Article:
Thursday, December 8, 2022

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Good Bad Ugly


The good

Good Iowa Farm Bureau Federation (IFBF) recently received several awards at the 94th annual national convention in Nashville, Tenn., for outstanding state Farm Bureau activities. IFBF was honored with five awards of excellence in all program areas including education and outreach, leadership development, member services, policy development and implementation and public relations and communications. IFBF also earned a President’s Award for outstanding grassroots programs and policy development and the national New Horizon Award for innovation.

A new species has been officially added to the endangered list — crabs. Why is that good? Because we’re not talking about the kind you dip in butter at fancy restaurants. No, we’re talking south of the border. The kind that causes an uncomfortable itch in college kids everywhere. Experts are blaming the increased hair waxing trend for the loss in habitat, as the more than 80 percent of college students in the U.S. now remove all or some of their pubic hair. In Sydney, Australia, the city’s main sexual health clinic hasn’t seen a woman with pubic lice since 2008, and male cases have fallen 80 percent from about 100 a decade ago. The poor parasites are losing their habitat.


The bad

CNA - Stop HIV Iowa (Dec)

BadAre you behind on your power bill? You’re not the only one. Jerry McKim, Iowa Low-Income Home Energy Assistance Program director, says Iowa started the winter with the number of households owing money on their power bills at an all-time high, with 279,706 total residential accounts past due in the month of November. That’s the highest number ever reported for a single month, going back to 1999. And he says there has been a surprising 7 percent drop so far this year in the number of Iowans seeking help paying those bills. The good news is that at least $49 million is available in LIHEAP funds.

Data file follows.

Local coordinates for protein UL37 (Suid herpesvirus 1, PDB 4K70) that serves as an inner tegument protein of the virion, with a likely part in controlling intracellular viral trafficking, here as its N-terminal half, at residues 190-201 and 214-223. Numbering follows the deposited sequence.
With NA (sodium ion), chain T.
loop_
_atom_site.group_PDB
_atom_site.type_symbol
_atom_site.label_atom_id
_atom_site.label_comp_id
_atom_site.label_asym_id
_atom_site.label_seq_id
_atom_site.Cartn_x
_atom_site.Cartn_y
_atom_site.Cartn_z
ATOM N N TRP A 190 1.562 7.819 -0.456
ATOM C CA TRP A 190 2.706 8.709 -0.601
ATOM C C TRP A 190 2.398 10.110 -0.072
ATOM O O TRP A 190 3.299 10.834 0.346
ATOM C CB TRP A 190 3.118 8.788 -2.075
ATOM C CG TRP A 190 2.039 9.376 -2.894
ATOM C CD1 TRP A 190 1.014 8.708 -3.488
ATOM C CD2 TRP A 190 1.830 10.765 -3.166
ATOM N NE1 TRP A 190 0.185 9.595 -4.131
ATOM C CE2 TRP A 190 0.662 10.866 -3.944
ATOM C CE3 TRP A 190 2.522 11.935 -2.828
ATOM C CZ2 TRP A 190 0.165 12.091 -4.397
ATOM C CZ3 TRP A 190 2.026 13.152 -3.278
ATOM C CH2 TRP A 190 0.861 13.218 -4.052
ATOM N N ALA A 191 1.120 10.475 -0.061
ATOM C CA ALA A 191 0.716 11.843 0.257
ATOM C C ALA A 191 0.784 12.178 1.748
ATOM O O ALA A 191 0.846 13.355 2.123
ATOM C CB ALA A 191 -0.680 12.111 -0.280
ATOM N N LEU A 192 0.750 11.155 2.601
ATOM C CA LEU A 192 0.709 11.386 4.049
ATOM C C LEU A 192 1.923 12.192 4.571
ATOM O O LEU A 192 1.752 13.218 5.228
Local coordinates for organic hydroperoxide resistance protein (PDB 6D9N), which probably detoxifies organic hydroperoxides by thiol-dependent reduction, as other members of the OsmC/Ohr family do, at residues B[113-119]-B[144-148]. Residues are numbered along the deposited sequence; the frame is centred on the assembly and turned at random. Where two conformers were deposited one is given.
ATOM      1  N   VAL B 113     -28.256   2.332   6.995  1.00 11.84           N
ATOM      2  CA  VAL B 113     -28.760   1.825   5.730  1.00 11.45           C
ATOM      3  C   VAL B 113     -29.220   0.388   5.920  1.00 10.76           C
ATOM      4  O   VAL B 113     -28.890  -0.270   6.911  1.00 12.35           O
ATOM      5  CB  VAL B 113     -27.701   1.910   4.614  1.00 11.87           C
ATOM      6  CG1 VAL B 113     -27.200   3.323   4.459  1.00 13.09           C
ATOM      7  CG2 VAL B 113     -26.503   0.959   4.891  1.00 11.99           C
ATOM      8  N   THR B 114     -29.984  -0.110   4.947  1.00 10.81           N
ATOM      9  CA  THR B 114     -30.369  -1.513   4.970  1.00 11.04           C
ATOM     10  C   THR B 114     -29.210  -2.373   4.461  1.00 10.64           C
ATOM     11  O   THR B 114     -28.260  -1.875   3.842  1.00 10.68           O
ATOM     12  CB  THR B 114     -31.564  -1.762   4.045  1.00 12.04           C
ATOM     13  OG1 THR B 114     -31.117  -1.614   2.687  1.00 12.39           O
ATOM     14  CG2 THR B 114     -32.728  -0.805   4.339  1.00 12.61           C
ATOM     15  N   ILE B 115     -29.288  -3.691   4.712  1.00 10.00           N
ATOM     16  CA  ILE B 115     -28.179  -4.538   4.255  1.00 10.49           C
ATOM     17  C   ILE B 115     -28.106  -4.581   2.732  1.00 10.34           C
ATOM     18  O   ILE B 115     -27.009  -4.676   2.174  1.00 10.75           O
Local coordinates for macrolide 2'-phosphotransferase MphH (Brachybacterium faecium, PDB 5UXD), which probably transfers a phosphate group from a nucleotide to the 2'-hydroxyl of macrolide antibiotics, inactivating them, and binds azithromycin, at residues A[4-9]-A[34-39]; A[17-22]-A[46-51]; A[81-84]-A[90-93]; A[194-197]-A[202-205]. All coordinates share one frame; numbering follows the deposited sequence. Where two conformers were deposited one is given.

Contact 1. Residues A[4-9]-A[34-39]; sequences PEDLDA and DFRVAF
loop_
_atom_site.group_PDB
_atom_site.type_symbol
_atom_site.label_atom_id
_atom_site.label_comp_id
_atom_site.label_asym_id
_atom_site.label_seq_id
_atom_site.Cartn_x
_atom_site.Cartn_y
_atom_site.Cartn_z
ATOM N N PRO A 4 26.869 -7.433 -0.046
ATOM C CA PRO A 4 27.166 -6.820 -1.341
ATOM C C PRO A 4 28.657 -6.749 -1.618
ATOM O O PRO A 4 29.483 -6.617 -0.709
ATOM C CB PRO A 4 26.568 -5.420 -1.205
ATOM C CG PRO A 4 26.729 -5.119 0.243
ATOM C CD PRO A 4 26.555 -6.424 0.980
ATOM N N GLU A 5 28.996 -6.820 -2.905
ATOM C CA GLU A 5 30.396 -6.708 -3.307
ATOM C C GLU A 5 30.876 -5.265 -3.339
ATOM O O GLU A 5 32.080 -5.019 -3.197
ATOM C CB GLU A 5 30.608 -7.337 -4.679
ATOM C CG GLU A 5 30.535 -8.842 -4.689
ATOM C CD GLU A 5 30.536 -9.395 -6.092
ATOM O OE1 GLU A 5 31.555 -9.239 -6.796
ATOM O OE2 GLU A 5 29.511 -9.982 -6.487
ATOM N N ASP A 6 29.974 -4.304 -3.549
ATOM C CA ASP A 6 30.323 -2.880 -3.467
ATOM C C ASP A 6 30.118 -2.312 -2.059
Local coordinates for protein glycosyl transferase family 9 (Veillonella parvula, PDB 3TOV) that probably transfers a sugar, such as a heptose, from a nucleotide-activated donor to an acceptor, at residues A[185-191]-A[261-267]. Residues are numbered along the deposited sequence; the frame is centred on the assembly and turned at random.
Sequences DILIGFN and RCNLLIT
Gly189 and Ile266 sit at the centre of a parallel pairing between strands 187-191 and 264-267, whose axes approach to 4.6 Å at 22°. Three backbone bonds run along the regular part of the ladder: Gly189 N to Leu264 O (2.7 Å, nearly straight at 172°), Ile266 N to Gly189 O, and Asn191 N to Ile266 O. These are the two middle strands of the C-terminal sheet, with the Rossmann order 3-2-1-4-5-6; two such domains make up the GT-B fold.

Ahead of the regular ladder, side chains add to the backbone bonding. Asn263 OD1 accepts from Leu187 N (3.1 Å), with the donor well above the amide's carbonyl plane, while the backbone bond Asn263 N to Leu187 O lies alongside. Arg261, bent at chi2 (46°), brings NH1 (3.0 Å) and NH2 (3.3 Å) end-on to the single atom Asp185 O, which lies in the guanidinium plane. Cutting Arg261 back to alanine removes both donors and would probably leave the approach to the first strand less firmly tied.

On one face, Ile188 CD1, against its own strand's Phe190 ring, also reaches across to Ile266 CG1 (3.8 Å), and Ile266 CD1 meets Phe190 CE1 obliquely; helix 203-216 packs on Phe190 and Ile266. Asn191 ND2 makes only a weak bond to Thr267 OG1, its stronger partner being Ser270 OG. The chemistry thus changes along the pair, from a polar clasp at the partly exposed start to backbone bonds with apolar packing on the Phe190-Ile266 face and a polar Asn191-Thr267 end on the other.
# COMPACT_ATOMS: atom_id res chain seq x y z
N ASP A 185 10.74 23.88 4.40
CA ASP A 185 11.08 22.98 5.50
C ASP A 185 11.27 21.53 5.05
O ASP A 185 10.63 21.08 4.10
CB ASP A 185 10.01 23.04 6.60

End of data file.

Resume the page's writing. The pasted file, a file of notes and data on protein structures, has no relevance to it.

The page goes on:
It was only a matter of time before these not-so-crafty crooks got caught in their diabolical, after-school activities. Several Des Moines residents were arrested last week for a series of robberies. Their strategy was to answer Craigslist ads and arrange meetings with buyers interested in selling items such as iPads, headphones and other electronics then rob them at gunpoint. It turns out, the alleged suspects are only 14-17 years old. Imagine the surprise when sellers were confronted with these gun-toting youth.


The ugly

Des Moines police found themselves deep in a tragic homicide case just two weeks into a new year. The body of 47-year-old Cynthia Rouse was discovered on Jan. 14 in her apartment at 1050 21st St. Police immediately ruled her death suspicious and began searching for Lavelle “O.G.” McKinley, 42, who was arrested last week and charged with first-degree murder.

Diagnosed cases of AIDS and HIV infections are on the rise again in Iowa, according to a recent Iowa Department of Health press release The number of HIV diagnoses hit a record 126 in 2007 before dipping back down a year later. But Jerry Harms of the state Department of Health said 70 HIV and 46 AIDS diagnoses were reported during the first half of 2009, topping the averages for the previous five-year periods. Last summer, 1,314 males and 353 females living in Iowa had tested positive, including 11 people under the age of 13. Health officials reported there were 26 HIV-infected deaths in Iowa in 2008. Figures for 2009 won’t be available until March, but the federal Center for Disease Control has estimated about 21 people who have been infected with HIV do not know it. Polk County had the highest number of residents diagnosed with HIV or AIDS with 470, followed by Scott County with 172, Johnson County with 128, Linn County with 113, Black Hawk County with 81, Pottawattamie County with 64 and Woodbury County with 62. There also were 62 inmates diagnosed with HIV or AIDS in Iowa’s nine prisons as of last June 30. CV

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